Concrete made with lime, however, is not suitable for damp situations, and even when used for walls above ground it is much better to use either a "Portland" or "natural" cement for the uniting material.
Concrete made with good Portland cement, in proper proportions, becomes so hard and strong that when pieces of the concrete are broken the line of fracture will often be found to pass through the particles of stone, showing that the adhesion of the cement to the stone is greater than the strength of the stone.
For the aggregates no material is better than clean, freshly broken stone, in size about as large as a hen's egg. Granite probably makes the best aggregates, but other hard stones will answer for any ordinary concrete. Soft sandstones or "freestones" are not desirable. Pieces of hard brick or dense terra cotta also make good aggregates.
Whatever material is used it is essential that it be free from dirt and that the particles be clean.
Good clean, coarse gravel is also extensively used for the mass of the concrete, and some architects and builders prefer it to broken stone, but as all gravel has more or less rounded and smooth surfaces, it would seem as though the cement must adhere more firmly to angular and broken surfaces.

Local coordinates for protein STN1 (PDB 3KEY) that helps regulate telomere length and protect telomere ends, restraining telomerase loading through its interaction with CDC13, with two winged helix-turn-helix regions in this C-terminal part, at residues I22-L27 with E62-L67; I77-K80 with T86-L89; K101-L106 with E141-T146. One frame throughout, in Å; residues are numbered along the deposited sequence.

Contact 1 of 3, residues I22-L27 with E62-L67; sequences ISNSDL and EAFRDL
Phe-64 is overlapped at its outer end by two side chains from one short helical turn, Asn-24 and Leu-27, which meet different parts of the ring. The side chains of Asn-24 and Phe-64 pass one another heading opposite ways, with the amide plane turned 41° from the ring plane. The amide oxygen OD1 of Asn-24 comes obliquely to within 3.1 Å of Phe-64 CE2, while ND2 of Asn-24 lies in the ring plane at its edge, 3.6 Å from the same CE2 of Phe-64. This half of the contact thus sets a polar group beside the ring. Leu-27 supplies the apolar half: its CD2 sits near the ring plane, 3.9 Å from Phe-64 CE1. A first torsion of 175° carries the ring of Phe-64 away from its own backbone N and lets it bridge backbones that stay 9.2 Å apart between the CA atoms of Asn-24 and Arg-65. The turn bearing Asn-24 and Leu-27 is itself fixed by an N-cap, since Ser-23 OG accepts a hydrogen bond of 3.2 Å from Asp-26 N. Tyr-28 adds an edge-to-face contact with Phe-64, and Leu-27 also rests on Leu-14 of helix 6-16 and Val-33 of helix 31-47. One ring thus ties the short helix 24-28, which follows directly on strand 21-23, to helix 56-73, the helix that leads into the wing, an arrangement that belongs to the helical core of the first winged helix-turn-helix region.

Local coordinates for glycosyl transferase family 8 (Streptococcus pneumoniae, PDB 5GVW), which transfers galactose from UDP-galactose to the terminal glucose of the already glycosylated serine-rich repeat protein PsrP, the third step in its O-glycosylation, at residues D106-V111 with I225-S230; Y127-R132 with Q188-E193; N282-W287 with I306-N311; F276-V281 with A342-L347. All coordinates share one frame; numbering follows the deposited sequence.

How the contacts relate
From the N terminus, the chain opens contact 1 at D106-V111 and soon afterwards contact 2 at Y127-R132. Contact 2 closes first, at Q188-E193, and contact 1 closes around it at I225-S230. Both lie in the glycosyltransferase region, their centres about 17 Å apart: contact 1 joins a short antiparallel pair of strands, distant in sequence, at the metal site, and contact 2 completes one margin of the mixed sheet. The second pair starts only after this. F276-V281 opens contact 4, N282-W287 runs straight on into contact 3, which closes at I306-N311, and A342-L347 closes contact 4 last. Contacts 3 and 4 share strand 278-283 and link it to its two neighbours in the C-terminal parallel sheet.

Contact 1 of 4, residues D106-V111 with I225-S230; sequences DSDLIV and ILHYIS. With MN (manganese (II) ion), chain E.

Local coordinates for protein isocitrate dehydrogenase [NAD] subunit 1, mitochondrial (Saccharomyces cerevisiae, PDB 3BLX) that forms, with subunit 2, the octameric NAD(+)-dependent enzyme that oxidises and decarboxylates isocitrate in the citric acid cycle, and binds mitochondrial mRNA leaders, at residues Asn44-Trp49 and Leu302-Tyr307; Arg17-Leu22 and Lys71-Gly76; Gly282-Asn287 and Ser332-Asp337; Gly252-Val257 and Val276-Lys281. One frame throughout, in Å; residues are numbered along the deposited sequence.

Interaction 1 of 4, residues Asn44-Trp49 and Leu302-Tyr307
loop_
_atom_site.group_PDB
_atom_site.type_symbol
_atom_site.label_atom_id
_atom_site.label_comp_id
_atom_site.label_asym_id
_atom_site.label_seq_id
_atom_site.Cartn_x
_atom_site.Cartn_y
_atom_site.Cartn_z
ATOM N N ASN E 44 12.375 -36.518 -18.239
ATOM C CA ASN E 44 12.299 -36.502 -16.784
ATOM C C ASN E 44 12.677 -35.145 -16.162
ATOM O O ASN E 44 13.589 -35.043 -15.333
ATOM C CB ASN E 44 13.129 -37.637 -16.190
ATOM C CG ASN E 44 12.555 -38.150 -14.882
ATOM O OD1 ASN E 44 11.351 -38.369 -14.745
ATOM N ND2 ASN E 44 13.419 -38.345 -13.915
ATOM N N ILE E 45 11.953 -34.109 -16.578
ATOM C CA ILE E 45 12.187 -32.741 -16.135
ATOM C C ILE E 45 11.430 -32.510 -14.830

A certain proportion of clean, coarse sand is also required to fill the voids between the particles of stone or gravel.
The method of making and using concrete is very simple, but owing to the fact that it is impossible to tell from an examination of the product the amount of cement that has been used, and the great temptation to the contractor to use as little cement as possible, not more than one-half or two-thirds of the amount of cement specified is generally used (unless an inspector is kept on the work), and the mixing of the materials is also often very imperfectly done.
The only proper way to make concrete is by carefully measuring the proportions of cement, sand, broken stone, etc. This may readily be done by using the common mason's wheelbarrow for a unit of measure and mixing together the specified number of barrows of each material.
For ordinary building operations, where the concrete is mixed by hand, as much concrete as may be made by two barrows of cement is all that can be worked at one time to advantage. The ordinary barrel of cement will just about fill two barrows, so that one barrel of •cement may be considered as equal to two barrows, or parts. If the proportion is specified in this way, however, the inspector should have a barrel emptied into two barrows, and then permit the barrows to be filled with the sand and gravel only to the extent that they are filled by the cement.